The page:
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Robertson's in Fighting Trim for the Season


Dewayne Robertson continues to impress. One sign of that for me came following the hot, hot, hot Thursday morning practice — then perhaps 20 more minutes of post-practice work for the Jets defensive tackle.

Finally he came over to talk without sweat pouring off him or belting down fluids. His only concession to the heat was to drape a white Gatorade towel over his head.

"I'm good, man," D-Rob said. "Camp is always hard, but we know what's going on now so we can do what we need to do."

Informed that the morning's session was the longest of camp so far, he said, "We just go till the horn blows."

If there's a better mindset with which to attack Mangini Camp II, I don't know what it is.

But there are two more things about Robertson as he begins his fifth season in green. One is the peace, the calm demeanor he seems to be bringing to what many see as a thankless role of two-gapping in the middle of a 3-4 defense, made more thankless by what many still feel is an undersized 317-pound roster weight.

"Well, I hold my own," he said. "I don't get into what people expect, as long as I'm doing my job and what's expected of me.

"Nose is not that difficult — keep the guy off the linebacker. It's [tough] sometimes when you've got the guard crashing down on you, you get wham-blocked and all that. But it's a great position. I love it. I've learned a lot from playing it."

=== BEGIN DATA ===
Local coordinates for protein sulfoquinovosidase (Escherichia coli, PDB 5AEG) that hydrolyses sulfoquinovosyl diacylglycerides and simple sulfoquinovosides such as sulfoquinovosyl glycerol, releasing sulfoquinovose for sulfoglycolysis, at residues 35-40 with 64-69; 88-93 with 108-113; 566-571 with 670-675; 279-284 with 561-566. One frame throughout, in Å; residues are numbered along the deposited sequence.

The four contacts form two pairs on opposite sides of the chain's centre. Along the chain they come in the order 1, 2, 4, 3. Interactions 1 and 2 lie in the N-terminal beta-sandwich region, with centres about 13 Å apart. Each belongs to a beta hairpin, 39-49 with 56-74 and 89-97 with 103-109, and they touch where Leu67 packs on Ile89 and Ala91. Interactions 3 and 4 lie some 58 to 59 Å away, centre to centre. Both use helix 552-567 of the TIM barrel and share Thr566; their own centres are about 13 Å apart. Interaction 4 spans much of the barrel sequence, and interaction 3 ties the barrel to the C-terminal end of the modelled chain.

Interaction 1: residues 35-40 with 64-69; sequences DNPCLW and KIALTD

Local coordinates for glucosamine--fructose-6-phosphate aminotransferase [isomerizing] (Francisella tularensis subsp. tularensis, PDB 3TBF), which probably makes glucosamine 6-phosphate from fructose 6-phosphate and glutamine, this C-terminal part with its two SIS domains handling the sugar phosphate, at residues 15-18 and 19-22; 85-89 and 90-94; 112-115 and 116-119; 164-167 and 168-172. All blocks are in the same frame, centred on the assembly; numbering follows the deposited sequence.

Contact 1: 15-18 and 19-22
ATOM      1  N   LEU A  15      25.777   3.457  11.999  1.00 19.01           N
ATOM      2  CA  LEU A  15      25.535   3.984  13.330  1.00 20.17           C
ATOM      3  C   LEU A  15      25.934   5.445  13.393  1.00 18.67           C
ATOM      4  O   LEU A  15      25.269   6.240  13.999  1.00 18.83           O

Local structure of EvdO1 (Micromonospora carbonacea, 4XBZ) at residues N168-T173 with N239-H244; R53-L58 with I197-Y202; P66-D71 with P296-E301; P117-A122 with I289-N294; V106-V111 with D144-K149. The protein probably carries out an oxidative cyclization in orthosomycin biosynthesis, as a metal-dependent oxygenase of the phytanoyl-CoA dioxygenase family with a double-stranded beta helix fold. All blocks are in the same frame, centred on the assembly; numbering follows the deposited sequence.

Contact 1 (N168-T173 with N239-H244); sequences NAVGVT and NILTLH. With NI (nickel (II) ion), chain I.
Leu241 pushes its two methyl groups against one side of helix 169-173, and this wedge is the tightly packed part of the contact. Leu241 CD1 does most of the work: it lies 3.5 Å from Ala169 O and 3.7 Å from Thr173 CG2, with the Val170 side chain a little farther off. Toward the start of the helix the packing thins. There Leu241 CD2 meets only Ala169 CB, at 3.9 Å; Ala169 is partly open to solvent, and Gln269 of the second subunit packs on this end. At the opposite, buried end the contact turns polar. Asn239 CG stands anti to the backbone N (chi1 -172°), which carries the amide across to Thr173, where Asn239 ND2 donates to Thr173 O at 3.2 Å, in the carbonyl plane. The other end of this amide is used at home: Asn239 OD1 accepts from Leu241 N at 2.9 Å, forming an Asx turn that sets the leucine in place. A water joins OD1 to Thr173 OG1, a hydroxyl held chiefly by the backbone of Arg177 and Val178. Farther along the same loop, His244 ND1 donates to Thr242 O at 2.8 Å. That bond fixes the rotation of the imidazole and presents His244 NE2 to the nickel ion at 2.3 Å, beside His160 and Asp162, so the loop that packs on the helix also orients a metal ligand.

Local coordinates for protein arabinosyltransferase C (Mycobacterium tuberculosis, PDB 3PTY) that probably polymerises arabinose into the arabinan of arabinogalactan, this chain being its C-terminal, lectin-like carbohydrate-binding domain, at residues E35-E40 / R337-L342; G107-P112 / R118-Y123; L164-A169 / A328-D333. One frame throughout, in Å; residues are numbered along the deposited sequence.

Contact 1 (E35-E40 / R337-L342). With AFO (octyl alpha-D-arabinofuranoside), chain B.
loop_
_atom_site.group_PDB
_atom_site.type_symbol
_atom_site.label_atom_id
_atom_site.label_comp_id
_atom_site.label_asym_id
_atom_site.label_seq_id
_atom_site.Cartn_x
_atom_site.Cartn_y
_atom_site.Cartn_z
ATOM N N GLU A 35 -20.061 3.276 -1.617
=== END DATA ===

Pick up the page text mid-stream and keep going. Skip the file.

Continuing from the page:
When is the last time we heard that affectionate description of life in the proverbial NFL phonebooth?

The other quality is that D-Rob exudes power. No, he's not a Ted Washington/Sam Adams space eater. But as general manager Mike Tannenbaum said during a radio interview the first day of camp, "Dewayne Robertson looks excellent. He reported in great shape."

"That's one of my priorities, my weight, conditioning, all that stuff," he said. "I'm glad I came into camp in shape. That's big, because as a younger player I used to come in and try to get in shape during camp. But you know, as I got older, the last two years, I came to camp pretty much in pretty good shape."

Robertson is having a quietly strong camp. Those interior 3-4 guys are hard to get handles on sometimes during the summer fun, but as often as Thomas Jones or Leon Washington have hit the A gap flying, they've also found the lanes as clogged as the Cross Bronx on a Sunday night coming home from the beach.

And D-Rob added a sack of Chad Pennington during Thursday night's closed game-situation scrimmage.

The nose numbers may never show it — I still remember Shaun Ellis' great distillation that "The 3-4 isn't a stats defense, it's a team defense — but Robertson seems to be in the perfect physical and mental zones to attack the season.

"I'm ready to build off of last year," he said. "I had a pretty decent year. I just want to start fast and put another good year on top of last year."

But then comes the Mangini mantra.

"You know what? What we did last year really doesn't even mean anything. We're only as good as our last play. We just want to come out, bust our butts and make sure we're constantly working hard to get better. We're not trying to compare ourselves and think we're going to be OK, because that's not how it happens. We're not predicting anything."

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